A. גירוי יצר הרע. The מחצית השקל (שם), ברכי יוסף (שם), and משנה ברורה (שם) speak in the strongest terms about how inappropriate it is for a Jewish man to be overly concerned with his hair to the extent that he grows his hair long. In fact, ר‘ חיים פלאגי (רוח חיים יורה דעה סימן קעח ס“ק ד‘) writes that growth of long hair is frequently a gateway to serious עבירות, and should be avoided as would any other activity that is likely to lead to sin. Rav Yosef (יחוה דעת שם) cites the well known story in מסכת נדרים (דף ט:) of the righteous man who became a נזיר after noticing his beautiful hair in the reflection in the water, and realizing how this beauty incited his יצר הרע. The story seems to be a clear indication that the hair was seen as a symbol of the יצר הרע. Furthermore, the מדרש (בראשית רבה כב:ו) states explicitly that when the יצר הרע sees a person spending time fixing his hair, the יצר הרע declares “this person is mine and is now under my domain”. While it is possible that one grows his hair without any sinister intentions (see Rabbi Shlomo Yosef Zevin’s אישים ושיטות where he reports that the Ragotchover Gaon, Rav Yosef Rosen, refused to take any haircuts because he would not remove his yarmulke even for a few minutes), one must be aware that growing long hair is frequently an external sign of rebellion against authority, and can often be an indicator of larger trends in a person’s life.
B. Placement of תפילין. Aside from the specific concern of חציצה, the משנה ברורה (סימן כז ס“ק טו) points out that when one has long hair it is very difficult to keep the תפילין של ראש fastened in their proper place, often causing one to lose out on the מצוה of תפילין.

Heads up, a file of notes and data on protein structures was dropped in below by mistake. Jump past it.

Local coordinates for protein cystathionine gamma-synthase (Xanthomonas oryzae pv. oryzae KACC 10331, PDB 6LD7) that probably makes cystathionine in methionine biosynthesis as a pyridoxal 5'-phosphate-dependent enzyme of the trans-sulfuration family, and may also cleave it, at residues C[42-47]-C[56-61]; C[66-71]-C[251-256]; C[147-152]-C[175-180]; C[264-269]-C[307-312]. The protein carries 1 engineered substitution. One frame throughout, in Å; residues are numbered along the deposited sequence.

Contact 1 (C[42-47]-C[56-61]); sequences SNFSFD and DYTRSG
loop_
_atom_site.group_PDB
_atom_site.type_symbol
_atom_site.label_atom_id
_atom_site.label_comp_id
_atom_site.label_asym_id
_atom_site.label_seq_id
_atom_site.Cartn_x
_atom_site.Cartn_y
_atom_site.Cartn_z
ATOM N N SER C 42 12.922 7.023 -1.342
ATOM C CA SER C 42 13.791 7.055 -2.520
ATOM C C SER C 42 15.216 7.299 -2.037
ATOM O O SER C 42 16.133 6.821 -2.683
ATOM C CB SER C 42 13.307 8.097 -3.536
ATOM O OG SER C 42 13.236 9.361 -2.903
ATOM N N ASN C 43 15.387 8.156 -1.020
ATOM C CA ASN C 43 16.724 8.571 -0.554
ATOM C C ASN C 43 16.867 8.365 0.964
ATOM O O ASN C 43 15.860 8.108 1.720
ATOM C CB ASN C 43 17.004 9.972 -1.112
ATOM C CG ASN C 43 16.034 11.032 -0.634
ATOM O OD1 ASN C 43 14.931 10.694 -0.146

C. בגד אשה. Rabbi Moshe Shternbuch (שו“ת תשובות והנהגות חלק א‘ סימן מב) points out that the גמרא (שבת דף נ) relates a man beautifying himself with the prohibition of a man doing feminine activities. It may easily be argued that the same would hold true for growing long hair. The שולחן ערוך (יורה דעה סימן קנו) prohibits a man from looking in a mirror unless it is to find a stain or for medicinal purposes (e.g. spot an infection in his eye) for this reason, but the רמ“א writes that one may do so in a place where it is common for men to look in mirrors as well. One may suggest that the same might apply to growing long hair. Though in many societies it may be considered a feminine act, in places where it is common for men to do so as well it would be permissible. However, Rabbi Shternbuch rejects the comparison between looking in a mirror and growing long hair. It is possible that the rabbis permitted looking in a mirror in our day and age because even in the times of חז“ל one could not definitively conclude that a man looking in a mirror was committing a feminine act (he may be looking for a stain etc.). When one grows their hair long, however, there is no other explanation aside from the attempt at vanity which is objectively a feminine act.
V. Conclusion. While one who grows long hair cannot be said to have definitively violated any given prohibition, whether biblical or rabbinic, the overwhelming consensus amongst the leading פוסקים is that growing long hair is a practice that should be avoided both for halachic and meta-halachic reasons. Rabbi Ovadia Yosef concludes that it is worthwhile to give מוסר about this and remind people how a בן תורה should present himself. Rabbi Shternbuch reports that when he visited Rav Ahron Rokeach (the Belzer Rebbe), the Rebbe asked him to tell the ישיבה boys that his father thought growing long hair was an איסור דאורייתא, and he obviously thought it was something worth correcting. Rabbi Shternbuch does note that when a boy comes from a family where he is expected to keep up with certain styles, and a sudden change in outward appearance is likely to upset the שלום בית and may discourage the parents from supporting the boy’s development as a בן תורה, it is certainly ill advised for the boy to cut his hair. However, even in these circumstances the בן תורה should realize that the ultimate goal should be to appear as a בן תורה and avoid the various concerns outlined in this essay.

Venue: Beis Haknesses of North Woodmere Beis Haknesses of North Woodmere